Love it or hate it. For all the gripes I might have with sylized filmmaker, Wes Anderson, I can honestly say I have enjoyed most of his movies. Moonrise Kingdom might be up there with Rushmore (1998) for me. If it is a smirk at immature romances or a critical prod at supposed mature ones or a humorous juxtaposition it doesn’t matter. It’s beautiful to look at with its creative imagery and very funny in its surreal deadpanned execution. That it achieves its greater intent is just the icing on the cake.

6.chicken with plums 2

From the same mind that penned Persepolis (2007) comes another tale of humor and angst in Iran. Marjane Satrapi’s graphic novel Chicken With Plums is crafted into an expertly visually entertaining film. Satrapi even aids with directing alongside Vincent Paronnaud. Mathieu Amalric (The Diving Bell and the Butterfly) stars as a musician, father, and husband who simply decides to die. The results feel like Jean-Pierre Jeunet adapting Tolstoy’s The Death of Ivan Ilyich. It manages to find a comfortable tone betwixt whimsy and anguish. It’s an innovative film that finds clever ways to express some of its more surreal elements. It’s a little film in many ways but it’s everything it needs to be.

7.Beasts of the Southern Wild - 6

Beasts of the Southern Wild is not a perfect film, but it’s one of those instances where I admire it’s audacity and ambition so much that I forgive it many of its shortcomings. Pint-sized protagonist, Quvenzhané Wallis, gives a wonderfully captivating performance as Hushpuppy in this imaginative examination of Hurricane Katrina as a mythic fable. The music and cinematography really help this film to soar as well. This movie showed me things that I have just never seen in a movie before. Watch Benh Zeitlin’s film for a taste of what else film can be. Was it this year’s Tree of Life? I don’t know about that but it does utilize the medium in some innovative ways.

8.sleepwalk with me 2

I am a fan of comedian Mike Birbiglia so natuarlly I really enjoyed his directorial debut Sleepwalk With Me. It’s a solid indy comedy that manages to feel fresh and personal rather than merely quirky and offbeat. Birbiglia essentially plays a younger version of himself (alter-ego Matt Pandamiglio), a struggling comedian with a stress-related sleeping disorder and some serious concerns regarding his potential future with his girlfriend. It’s a simple and very relateable story. My only complaint is that the comedy album and one man show it is based on is a lot funnier. But translating a series of jokes into a humorous drama film is no easy trick either. Kudos, Mike.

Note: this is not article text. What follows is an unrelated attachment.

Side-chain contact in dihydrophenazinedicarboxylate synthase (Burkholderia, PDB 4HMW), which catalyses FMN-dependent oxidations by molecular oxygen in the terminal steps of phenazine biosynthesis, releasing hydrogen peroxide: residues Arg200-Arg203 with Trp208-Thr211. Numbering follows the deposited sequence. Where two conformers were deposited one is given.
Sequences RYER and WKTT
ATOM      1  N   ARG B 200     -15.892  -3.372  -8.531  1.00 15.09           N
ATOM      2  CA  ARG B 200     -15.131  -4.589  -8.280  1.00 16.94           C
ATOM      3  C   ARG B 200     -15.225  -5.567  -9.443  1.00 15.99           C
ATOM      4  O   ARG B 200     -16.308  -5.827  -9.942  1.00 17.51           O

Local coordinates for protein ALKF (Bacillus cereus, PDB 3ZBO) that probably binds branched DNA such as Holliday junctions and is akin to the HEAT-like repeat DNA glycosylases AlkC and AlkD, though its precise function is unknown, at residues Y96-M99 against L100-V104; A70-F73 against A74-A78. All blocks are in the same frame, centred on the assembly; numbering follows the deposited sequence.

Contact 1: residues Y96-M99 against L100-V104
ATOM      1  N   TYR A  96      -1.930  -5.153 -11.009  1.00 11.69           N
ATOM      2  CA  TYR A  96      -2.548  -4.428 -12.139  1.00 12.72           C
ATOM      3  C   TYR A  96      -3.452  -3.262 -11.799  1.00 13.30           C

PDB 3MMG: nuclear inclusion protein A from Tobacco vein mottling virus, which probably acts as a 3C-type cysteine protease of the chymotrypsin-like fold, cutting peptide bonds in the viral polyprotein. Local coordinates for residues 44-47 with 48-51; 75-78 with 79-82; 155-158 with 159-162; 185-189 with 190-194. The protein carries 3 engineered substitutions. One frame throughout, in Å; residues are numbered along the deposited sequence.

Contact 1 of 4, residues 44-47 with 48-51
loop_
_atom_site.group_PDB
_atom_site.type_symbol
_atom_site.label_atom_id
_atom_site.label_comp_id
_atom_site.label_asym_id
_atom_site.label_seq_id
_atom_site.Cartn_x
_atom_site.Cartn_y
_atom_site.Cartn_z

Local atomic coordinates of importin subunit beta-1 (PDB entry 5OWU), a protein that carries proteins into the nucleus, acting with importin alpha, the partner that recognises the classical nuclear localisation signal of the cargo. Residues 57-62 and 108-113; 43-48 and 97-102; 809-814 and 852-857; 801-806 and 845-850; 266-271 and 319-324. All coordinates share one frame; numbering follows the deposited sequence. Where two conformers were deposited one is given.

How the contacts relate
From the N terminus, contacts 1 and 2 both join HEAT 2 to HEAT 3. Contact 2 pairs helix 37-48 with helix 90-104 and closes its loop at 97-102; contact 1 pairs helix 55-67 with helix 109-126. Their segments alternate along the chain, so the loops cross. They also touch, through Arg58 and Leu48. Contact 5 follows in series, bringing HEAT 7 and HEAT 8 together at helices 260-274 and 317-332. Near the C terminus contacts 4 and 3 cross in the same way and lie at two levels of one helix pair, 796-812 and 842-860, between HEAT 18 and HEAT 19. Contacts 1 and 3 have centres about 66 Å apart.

9.skyfall 2

James Bond was back and more satisfying this year with Skyfall. This time we get a glimpse at 007’s destructibility and his inner demons. Director Sam Mendes brings us psychologically closer to the famous spy than ever before. It’s wonderfully shot, has great brainless action, and there are many nods to past elements that made the character such a staple. It actually feels closer to the more classic, grittier British espionage thrillers of the 60’s that weren’t James Bond.

10.In Another Country 2

In Another Country hit me at just the right time. Three French women (all played by Isabelle Huppert) have small relationship-based adventures at the same bed and breakfast. I saw this film just a few months after moving to South Korea. Sang-soo Hong’s character-driven nonlinear vignettes are strange, humorous, and fascinating. Like I said, I am somewhat biased as I really appreciate the clash of western culture against Korean culture. Many of the incidents in the movie were quite familiar to me.   Its a humble and intimate movie, but it’s definitely worth a look.